Cedric Burke was a father, a son, a husband and a friend to many. And his passing yesterday, allegedly due to Covid-19, will be mourned by those close to him.
‘Godfather Burkie’, though, belonged to everybody—the fluffy, scruffy, artful dodger who strode into President’s House, allegedly uninvited, and entered the hearts of Trinidad and Tobago citizens forever. Or at least their WhatsApp chats.
It is hard to account for Burkie’s fame. Like Iwer George. And just as difficult not to root for him.
Iwer was proof that talent is not everything. You too—with hard work, perseverance and, allegedly, a cut-price fuel racket—could become a star. It is the quintessential Trini (smart man) success story.
(Sure, you might scoff now. But watch yuh begging Iwer for the ‘hook-up’ when next allyuh bounce up.)
Burkie never asked people to raise their hands in the air for uncomfortably long periods in soca parties. He never got Nicki Minaj’s man vex. Or Machel. Or Sunny Bling. Or Super Blue. Or Rachel Price.
He never called anyone a ‘cockroach’, snubbed a poor youth man and ‘drove off highly energised’, showed up uninvited on anyone’s Facebook wall to criticise their wig or ‘Rattans shoes’, or insulted anyone’s intelligence with an ‘all lives matter’ sermon.
In fact, Burkie never said anything remotely interesting about himself, or anyone else. He just went about trying to live his best life—for himself and those he cared about.
‘Tong say’ Burkie was a pretty fierce-some fellah if you ran into him in the wrong place at the wrong time. A real ‘malandros’. But then more than a few police officers might also match that description.
There was talk of him living a little too well off the treasury. But then he probably cost a snippet of what taxpayers pay to mind the families of the Al Rawis, Youngs, Moonilals and Warners—with a negligible difference in returns.
Burkie is remembered for two images: one sporting over-sized gold chains, the other in an unflattering tie and shirt, standing a bit too stiffly next to President Anthony Carmona. Perhaps it says something that the latter snap is the one that endures.
Burkie is the man that didn’t fit in. Trinidad’s answer to the ‘Beverly Hillbillies’—the guy who wants to be ‘above his station’ but can’t quite pull it off. Hilarious right? No?
Up to his last breath, he was still a free man; not facing extradition, or being trolled by Mark Bassant for skullduggery—guilty of little more than perhaps failing to adhere to physical distancing.
The TTPS didn’t ketch him in anything untoward when he was alive, so don’t waste your breath washing your mouth on him in the afterlife.
Former Port of Spain South MP and alleged fraudster Marlene McDonald described Burkie as a ‘patriot’, which might be ridiculous in the manner she intended it; but true in an entirely differently way.
If chief medical officer Dr Roshan Parasram is guilty of anything besides not having a funny-bone, it is his failure to humanise a virus that thrives on complacency.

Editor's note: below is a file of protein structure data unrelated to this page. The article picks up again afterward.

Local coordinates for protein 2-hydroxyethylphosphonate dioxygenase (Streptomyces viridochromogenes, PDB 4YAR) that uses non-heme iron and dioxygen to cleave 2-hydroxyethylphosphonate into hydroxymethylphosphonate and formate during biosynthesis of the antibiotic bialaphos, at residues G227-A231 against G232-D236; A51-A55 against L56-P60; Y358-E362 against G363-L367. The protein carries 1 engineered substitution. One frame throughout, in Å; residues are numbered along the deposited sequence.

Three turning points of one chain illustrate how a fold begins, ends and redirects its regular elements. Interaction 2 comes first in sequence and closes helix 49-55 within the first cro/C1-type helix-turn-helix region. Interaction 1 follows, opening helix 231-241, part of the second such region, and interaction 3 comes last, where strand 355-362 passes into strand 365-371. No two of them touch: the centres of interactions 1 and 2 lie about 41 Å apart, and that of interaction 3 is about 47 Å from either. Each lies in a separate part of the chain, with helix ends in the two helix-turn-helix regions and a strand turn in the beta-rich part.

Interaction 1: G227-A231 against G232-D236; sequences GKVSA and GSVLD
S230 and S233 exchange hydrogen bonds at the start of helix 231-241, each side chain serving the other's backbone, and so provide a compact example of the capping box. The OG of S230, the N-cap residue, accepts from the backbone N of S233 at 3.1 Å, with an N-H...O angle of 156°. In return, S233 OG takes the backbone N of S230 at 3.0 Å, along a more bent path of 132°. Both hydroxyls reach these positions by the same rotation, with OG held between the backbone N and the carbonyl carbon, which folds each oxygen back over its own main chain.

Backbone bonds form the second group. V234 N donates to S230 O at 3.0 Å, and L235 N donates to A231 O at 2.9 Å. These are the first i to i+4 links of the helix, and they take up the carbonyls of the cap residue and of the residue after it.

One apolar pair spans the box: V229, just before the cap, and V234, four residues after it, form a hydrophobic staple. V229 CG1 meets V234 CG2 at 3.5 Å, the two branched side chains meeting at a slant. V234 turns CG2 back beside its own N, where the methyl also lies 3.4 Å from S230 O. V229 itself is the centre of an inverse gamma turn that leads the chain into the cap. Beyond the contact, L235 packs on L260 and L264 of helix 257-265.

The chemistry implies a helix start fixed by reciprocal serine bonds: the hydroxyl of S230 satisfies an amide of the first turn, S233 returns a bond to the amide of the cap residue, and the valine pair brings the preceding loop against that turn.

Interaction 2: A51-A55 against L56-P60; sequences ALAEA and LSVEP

It is impossible for people to get excited about numbers, once it crosses a certain threshold. Is 2,033 positives scarier than 1,472? Would you behave any differently if you heard Trinidad and Tobago had 2,033 active cases rather than just 1,397?
A battle weary population needs emotional connectivity to this invisible threat—not maths lessons.
Tonight, though, Burkie put a face on Covid-19. He is not ‘an elderly man with co-morbidities’. He is the unsinkable fellah from Sea Lots whose picture is in everybody’s WhatsApp feed.
And now he is sunk.
His friends and loved ones mourn the man. The country will remember the meme; but also the virus.
Well said. I totally agree.
A stupid, poorly written piece of rubbish.
Mr Livewire, I was stumped by “malandros” which means: “one conscious of image and status, preoccupied with projecting coolness and non-conformity, and willing to use violence to establish social status”. The real meaning of this statement is just as profound as your statement that the population needs to understand their connection to Covid not math lessons.
Eulogy for a gang leader, drug dealer, responsible for untold loss of young lives, whether through addiction or gang warfare.
Jumping on the bandwagon merely because he was a ‘colourful’ character.
You think the Live Wire column is about trying to say popular things? And this is an example of trying to be popular?
Two things, John.
The first is that you omitted from your short list “human being.”
The second is that not everybody can WRITE between the lines just as not everybody can READ what is written there.
Without knowing you, I had imagined you were NOT in the second group. Just shows how careful one needs to be…
do you also wince in disgust for eulogies of other trinidadian drug dealers, “gang” leaders and those responsible for countless lives lost when they are Syrian? Indian? White? White-ish? No? Memes aren’t made of THOSE criminals when they go to state functions or get contracts that facilitate their illicit empires either.
Lasana Liburd is without doubt the best football reporter in Trinidad and Tobago. Mr Live Wire can now make a case for being the best eulogist.
This is journalistic tight-rope walking at its best.
How does one so soon after a bereavement contrive to truthfully praise without crossing the line into bad taste?
Take a re-read of this piece to get the answer.
You are spot on.